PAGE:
“Our scrums were pretty good when this front row came on, so we’d like to keep on doing that,” Rassie Erasmus said about Tendai Mtawarira, Bongi Mbonambi and Trevor Nyakane. Photo: @Springboks/Twitter
“Our scrums were pretty good when this front row came on, so we’d like to keep on doing that,” Rassie Erasmus said about Tendai Mtawarira, Bongi Mbonambi and Trevor Nyakane. Photo: @Springboks/Twitter
Springbok captain against Argentina, Duane Vermeulen, was handed a jersey by a San Isidro official after the team trained at the Buenos Aires this week. Photo: @Springboks/Twitter
Springbok captain against Argentina, Duane Vermeulen, was handed a jersey by a San Isidro official after the team trained at the Buenos Aires this week. Photo: @Springboks/Twitter

The Springboks may have spent their first few days in Argentina in the big city of Buenos Aires, but they know what’s coming for them in the rarefied atmosphere of Salta in the Rugby Championship decider on Saturday.

In fact, coach Rassie Erasmus says that they have even equated the mountainous north-western city to South African towns such as Kimberley and Welkom.

With an altitude level of 1 152m, Salta isn’t far off Kimberley’s 1 219m.

And apart from the thin air, Erasmus is also expecting a Los Pumas outfit that will be eager to put one over a big nation before the World Cup – having come close in the 20-16 loss to the All Blacks recently.

“It’s my first time in Salta, but the boys tell me it’s at altitude. We have some tough places in South Africa, like Kimberley and Welkom, and the players and coaches tell me it has a resemblance to that kind of atmosphere,” Erasmus told the Argentine media in Buenos Aires after naming his match-23 on Wednesday.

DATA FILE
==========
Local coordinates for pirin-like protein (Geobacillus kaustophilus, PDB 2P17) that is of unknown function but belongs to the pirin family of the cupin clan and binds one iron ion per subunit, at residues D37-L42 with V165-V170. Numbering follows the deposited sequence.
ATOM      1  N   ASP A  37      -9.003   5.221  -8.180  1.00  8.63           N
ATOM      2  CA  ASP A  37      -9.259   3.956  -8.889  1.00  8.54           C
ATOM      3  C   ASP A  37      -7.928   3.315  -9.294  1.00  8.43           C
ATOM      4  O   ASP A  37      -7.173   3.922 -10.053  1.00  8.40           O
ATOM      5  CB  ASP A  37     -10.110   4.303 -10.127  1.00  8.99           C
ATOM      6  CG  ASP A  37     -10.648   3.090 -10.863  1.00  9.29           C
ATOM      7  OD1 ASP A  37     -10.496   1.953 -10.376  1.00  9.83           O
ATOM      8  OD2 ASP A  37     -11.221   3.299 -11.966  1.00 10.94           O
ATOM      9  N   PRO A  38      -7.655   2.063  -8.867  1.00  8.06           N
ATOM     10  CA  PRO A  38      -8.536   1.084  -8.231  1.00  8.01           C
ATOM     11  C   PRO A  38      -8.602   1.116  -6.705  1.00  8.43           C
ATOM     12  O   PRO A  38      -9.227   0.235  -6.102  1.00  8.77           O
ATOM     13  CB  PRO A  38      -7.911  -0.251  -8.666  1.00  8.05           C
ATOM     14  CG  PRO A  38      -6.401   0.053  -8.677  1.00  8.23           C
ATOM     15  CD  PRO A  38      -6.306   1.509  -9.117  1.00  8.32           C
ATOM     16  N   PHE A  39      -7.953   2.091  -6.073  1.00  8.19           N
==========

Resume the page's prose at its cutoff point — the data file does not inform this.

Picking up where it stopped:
“Having players who have played there before, we shouldn’t get caught out again with the type of environment we are going to play in.

“And we just know the passion of Argentina when they play at home.

“I myself remember as a player, playing them (here) – especially outside places like Buenos Aires, where they just seem to grow another leg, and are much more tougher to play. It’s going to be a game where we have to grind out a victory.

“Whenever you got the ball, they were just cutting your legs off – really physical. From one to 23, there’s not one player who can’t leg-tackle, and I think that’s exceptional for them to keep in the game. A physical team: breakdown, mauling, tackling.”

The former loose forward has opted for the same front row that finished so strongly in the 16-16 draw with the All Blacks in Wellington – Tendai Mtawarira, Bongi Mbonambi and Trevor Nyakane – in the only changes to the starting XV.

But Erasmus wants to see an improvement in the lineouts, where the Boks lost some vital throw-ins in both the first and second half at the Westpac Stadium.

And doing that will lead to the Rugby Championship title.

“I guess the most important thing is that we weren’t great at the lineouts last weekend. Our scrums were pretty good when this front row came on, so we’d like to keep on doing that,” he said.

“I thought we were pretty good on our defence. I think if we improve in all the different facets of the game, that’s the only we are going to win the game. And that’s how, at the end of the day, we will win the Championship.

“We like to break it down in small little battles if we can. I think that’s the only way. If we start looking at Rugby Championship and World Cups and those things, I think we might lose the small little battles that will win you the match.

“If you just look at the scoreboard and don’t analyse the game, you can get side-tracked by the results. But if you analyse the game, the last maul which New Zealand stopped here, I think it could’ve been fairly close to a penalty to Argentina, and Argentina could’ve won for the first time in history against New Zealand.”

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